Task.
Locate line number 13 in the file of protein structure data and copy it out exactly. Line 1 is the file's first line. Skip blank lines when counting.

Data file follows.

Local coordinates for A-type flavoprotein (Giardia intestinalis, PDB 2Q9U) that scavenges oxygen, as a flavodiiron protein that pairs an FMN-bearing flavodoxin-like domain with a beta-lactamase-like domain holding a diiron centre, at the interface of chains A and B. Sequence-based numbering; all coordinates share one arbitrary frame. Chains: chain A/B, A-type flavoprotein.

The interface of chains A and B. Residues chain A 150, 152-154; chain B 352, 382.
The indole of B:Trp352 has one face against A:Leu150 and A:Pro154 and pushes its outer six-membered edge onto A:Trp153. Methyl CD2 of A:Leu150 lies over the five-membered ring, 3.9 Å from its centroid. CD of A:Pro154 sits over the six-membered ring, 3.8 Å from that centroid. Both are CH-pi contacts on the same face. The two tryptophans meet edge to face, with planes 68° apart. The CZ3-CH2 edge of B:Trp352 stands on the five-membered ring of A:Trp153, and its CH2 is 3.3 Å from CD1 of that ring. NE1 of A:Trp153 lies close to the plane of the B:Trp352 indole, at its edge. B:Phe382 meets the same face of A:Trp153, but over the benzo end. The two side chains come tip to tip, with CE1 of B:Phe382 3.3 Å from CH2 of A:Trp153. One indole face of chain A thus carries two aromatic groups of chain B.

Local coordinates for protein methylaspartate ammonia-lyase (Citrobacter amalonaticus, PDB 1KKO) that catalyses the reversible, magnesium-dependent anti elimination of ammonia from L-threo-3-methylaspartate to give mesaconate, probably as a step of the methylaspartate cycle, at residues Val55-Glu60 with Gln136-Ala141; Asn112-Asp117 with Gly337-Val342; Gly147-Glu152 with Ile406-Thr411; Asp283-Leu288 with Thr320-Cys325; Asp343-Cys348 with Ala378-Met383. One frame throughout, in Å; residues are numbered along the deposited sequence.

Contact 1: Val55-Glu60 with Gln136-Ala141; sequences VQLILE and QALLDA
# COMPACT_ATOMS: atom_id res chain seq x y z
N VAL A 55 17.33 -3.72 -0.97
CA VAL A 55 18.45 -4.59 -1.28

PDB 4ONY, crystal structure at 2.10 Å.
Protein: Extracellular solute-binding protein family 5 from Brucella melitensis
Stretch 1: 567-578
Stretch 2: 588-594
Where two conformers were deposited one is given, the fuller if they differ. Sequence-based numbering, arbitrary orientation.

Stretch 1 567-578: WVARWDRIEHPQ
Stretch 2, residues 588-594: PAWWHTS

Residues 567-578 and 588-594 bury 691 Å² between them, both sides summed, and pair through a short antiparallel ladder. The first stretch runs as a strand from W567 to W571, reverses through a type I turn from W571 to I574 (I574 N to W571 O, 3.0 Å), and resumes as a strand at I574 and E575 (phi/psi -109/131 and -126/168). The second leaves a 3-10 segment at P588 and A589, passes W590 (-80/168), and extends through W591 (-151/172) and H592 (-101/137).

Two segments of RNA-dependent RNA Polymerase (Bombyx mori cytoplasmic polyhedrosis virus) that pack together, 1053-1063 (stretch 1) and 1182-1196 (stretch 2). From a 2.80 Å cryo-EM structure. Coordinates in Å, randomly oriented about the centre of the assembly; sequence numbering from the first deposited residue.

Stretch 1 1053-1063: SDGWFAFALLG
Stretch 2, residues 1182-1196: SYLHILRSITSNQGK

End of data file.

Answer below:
Where two conformers were deposited one is given, the fuller if they differ. Sequence-based numbering, arbitrary orientation.